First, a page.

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“My tree stays tree”: Sylvia Plath and Ovid’s Daphne

  • Holly RangerEmail author
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Critical appraisals of Sylvia Plath’s oeuvre remain dominated by psychoanalytic readings that conflate the writer’s life and work.1 Poems such as ‘Electra on Azalea Path’ are presented as emblematic of what is perceived to be Plath’s autobiographical identification with – and self-positioning in her work as – Electra-mourning-Agamemnon (Plath’s father, Otto Plath, died of complications related to untreated diabetes shortly after her eighth birthday).2One consequence of this biographical bias is that when the presence of classical allusion in her work is noted, scholarly focus falls on Plath’s brief references to Greek tragedy. This critical fallacy has been encouraged, in part, by her husband Ted Hughes, who figured Plath explicitly as Electra in his poem, ‘The Hidden Orestes’, and who wrote of Plath’s poem ‘The Eye-mote’, in which the blinded speaker dreams ‘I am Oedipus’, that ‘[t]he mention of Oedipus, and the Greek Tragedians’ figures elsewhere, may seem literary, but if one can...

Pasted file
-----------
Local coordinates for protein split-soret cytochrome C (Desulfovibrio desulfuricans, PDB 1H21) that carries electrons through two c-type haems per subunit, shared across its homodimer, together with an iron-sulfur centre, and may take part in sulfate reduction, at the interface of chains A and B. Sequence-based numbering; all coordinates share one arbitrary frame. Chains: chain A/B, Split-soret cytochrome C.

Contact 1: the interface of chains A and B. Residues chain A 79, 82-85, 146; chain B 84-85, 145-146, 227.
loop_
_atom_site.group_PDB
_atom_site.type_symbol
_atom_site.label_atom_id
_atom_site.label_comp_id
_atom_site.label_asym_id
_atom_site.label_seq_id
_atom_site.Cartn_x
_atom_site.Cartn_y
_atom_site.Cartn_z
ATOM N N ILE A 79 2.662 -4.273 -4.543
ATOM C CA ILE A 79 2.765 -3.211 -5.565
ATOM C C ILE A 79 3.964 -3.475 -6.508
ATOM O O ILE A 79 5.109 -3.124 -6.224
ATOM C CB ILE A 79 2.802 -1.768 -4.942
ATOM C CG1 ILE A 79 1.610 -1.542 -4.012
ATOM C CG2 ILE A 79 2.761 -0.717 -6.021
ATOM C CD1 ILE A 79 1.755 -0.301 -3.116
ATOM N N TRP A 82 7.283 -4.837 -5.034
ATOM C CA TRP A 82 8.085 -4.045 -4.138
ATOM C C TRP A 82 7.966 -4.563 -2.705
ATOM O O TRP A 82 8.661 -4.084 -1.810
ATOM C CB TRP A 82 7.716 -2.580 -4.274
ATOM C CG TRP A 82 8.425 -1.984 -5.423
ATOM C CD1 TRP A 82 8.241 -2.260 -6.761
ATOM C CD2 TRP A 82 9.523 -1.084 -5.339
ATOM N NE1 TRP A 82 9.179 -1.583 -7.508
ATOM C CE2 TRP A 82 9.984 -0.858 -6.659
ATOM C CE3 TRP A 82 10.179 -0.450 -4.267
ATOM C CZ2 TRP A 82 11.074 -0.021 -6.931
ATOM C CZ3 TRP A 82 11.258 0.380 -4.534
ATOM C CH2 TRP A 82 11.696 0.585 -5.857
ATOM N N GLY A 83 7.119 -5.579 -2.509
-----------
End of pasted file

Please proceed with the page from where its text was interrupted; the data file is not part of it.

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© Springer Nature B.V. 2019

Authors and Affiliations

  1. 1.Institute of Classical StudiesLondonUK

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